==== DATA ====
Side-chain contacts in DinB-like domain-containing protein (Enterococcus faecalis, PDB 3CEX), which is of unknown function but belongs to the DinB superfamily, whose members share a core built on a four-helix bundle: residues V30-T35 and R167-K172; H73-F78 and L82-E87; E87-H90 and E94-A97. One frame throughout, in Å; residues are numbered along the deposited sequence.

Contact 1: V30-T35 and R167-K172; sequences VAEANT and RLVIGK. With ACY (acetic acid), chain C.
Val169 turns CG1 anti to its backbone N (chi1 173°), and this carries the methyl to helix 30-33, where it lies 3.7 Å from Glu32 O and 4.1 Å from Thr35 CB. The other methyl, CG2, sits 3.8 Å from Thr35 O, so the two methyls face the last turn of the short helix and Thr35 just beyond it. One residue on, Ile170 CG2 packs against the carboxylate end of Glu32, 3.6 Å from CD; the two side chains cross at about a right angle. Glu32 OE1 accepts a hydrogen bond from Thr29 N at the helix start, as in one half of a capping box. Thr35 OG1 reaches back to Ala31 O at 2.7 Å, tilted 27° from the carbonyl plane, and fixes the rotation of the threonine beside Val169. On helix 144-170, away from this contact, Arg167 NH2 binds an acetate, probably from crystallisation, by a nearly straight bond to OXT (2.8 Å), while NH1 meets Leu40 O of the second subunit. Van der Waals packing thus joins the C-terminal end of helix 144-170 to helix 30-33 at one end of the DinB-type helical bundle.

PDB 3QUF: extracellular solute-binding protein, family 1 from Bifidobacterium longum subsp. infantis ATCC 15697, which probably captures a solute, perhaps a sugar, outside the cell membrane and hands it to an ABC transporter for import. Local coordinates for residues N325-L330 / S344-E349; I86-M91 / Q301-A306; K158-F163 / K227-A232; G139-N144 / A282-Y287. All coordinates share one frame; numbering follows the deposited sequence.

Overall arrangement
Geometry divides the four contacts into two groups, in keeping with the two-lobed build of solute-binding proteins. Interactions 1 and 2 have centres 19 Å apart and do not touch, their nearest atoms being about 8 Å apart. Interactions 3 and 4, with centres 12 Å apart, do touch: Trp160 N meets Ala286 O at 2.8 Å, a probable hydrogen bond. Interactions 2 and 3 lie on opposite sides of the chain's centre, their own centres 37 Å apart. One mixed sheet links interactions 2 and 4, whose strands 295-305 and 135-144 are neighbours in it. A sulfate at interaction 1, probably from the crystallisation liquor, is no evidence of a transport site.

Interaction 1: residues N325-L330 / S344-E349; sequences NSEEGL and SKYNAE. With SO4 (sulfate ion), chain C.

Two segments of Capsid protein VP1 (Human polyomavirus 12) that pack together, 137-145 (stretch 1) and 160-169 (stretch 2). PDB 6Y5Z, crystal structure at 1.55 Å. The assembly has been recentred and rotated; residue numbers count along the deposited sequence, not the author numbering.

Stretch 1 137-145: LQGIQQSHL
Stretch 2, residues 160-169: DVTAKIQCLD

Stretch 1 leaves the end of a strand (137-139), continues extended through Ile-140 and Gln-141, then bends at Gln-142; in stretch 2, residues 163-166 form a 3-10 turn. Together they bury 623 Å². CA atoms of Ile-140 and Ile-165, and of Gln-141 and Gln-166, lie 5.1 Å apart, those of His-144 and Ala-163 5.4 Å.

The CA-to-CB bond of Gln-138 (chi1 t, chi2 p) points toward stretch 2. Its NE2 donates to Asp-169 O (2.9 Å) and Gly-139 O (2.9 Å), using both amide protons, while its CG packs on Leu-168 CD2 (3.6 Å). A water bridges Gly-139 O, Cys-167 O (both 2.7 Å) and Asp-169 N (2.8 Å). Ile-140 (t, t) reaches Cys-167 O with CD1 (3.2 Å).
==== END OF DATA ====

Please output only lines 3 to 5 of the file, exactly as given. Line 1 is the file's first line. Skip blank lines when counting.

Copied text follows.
Val169 turns CG1 anti to its backbone N (chi1 173°), and this carries the methyl to helix 30-33, where it lies 3.7 Å from Glu32 O and 4.1 Å from Thr35 CB. The other methyl, CG2, sits 3.8 Å from Thr35 O, so the two methyls face the last turn of the short helix and Thr35 just beyond it. One residue on, Ile170 CG2 packs against the carboxylate end of Glu32, 3.6 Å from CD; the two side chains cross at about a right angle. Glu32 OE1 accepts a hydrogen bond from Thr29 N at the helix start, as in one half of a capping box. Thr35 OG1 reaches back to Ala31 O at 2.7 Å, tilted 27° from the carbonyl plane, and fixes the rotation of the threonine beside Val169. On helix 144-170, away from this contact, Arg167 NH2 binds an acetate, probably from crystallisation, by a nearly straight bond to OXT (2.8 Å), while NH1 meets Leu40 O of the second subunit. Van der Waals packing thus joins the C-terminal end of helix 144-170 to helix 30-33 at one end of the DinB-type helical bundle.

PDB 3QUF: extracellular solute-binding protein, family 1 from Bifidobacterium longum subsp. infantis ATCC 15697, which probably captures a solute, perhaps a sugar, outside the cell membrane and hands it to an ABC transporter for import. Local coordinates for residues N325-L330 / S344-E349; I86-M91 / Q301-A306; K158-F163 / K227-A232; G139-N144 / A282-Y287. All coordinates share one frame; numbering follows the deposited sequence.

Overall arrangement